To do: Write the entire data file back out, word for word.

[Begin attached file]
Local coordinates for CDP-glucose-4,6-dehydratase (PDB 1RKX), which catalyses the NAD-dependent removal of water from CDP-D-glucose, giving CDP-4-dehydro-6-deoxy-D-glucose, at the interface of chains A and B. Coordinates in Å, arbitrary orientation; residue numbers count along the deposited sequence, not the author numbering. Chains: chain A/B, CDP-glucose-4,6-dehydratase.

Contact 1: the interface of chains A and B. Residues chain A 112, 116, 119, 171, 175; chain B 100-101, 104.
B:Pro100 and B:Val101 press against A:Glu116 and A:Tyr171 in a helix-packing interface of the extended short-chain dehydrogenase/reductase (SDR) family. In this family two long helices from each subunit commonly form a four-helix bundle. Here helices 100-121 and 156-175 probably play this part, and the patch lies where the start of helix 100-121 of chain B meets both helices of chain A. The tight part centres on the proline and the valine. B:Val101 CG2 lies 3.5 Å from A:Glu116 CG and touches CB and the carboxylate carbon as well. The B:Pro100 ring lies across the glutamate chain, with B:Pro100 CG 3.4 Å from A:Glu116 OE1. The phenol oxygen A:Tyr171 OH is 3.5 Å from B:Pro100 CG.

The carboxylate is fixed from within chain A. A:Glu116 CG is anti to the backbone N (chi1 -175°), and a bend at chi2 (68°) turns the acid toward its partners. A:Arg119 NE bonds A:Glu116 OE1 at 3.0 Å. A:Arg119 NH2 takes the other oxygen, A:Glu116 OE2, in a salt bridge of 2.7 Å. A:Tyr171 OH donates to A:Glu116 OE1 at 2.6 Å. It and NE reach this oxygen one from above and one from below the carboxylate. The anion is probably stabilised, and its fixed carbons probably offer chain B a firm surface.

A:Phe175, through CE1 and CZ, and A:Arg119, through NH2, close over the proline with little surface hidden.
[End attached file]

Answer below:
Local coordinates for CDP-glucose-4,6-dehydratase (PDB 1RKX), which catalyses the NAD-dependent removal of water from CDP-D-glucose, giving CDP-4-dehydro-6-deoxy-D-glucose, at the interface of chains A and B. Coordinates in Å, arbitrary orientation; residue numbers count along the deposited sequence, not the author numbering. Chains: chain A/B, CDP-glucose-4,6-dehydratase.

Contact 1: the interface of chains A and B. Residues chain A 112, 116, 119, 171, 175; chain B 100-101, 104.
B:Pro100 and B:Val101 press against A:Glu116 and A:Tyr171 in a helix-packing interface of the extended short-chain dehydrogenase/reductase (SDR) family. In this family two long helices from each subunit commonly form a four-helix bundle. Here helices 100-121 and 156-175 probably play this part, and the patch lies where the start of helix 100-121 of chain B meets both helices of chain A. The tight part centres on the proline and the valine. B:Val101 CG2 lies 3.5 Å from A:Glu116 CG and touches CB and the carboxylate carbon as well. The B:Pro100 ring lies across the glutamate chain, with B:Pro100 CG 3.4 Å from A:Glu116 OE1. The phenol oxygen A:Tyr171 OH is 3.5 Å from B:Pro100 CG.

The carboxylate is fixed from within chain A. A:Glu116 CG is anti to the backbone N (chi1 -175°), and a bend at chi2 (68°) turns the acid toward its partners. A:Arg119 NE bonds A:Glu116 OE1 at 3.0 Å. A:Arg119 NH2 takes the other oxygen, A:Glu116 OE2, in a salt bridge of 2.7 Å. A:Tyr171 OH donates to A:Glu116 OE1 at 2.6 Å. It and NE reach this oxygen one from above and one from below the carboxylate. The anion is probably stabilised, and its fixed carbons probably offer chain B a firm surface.

A:Phe175, through CE1 and CZ, and A:Arg119, through NH2, close over the proline with little surface hidden.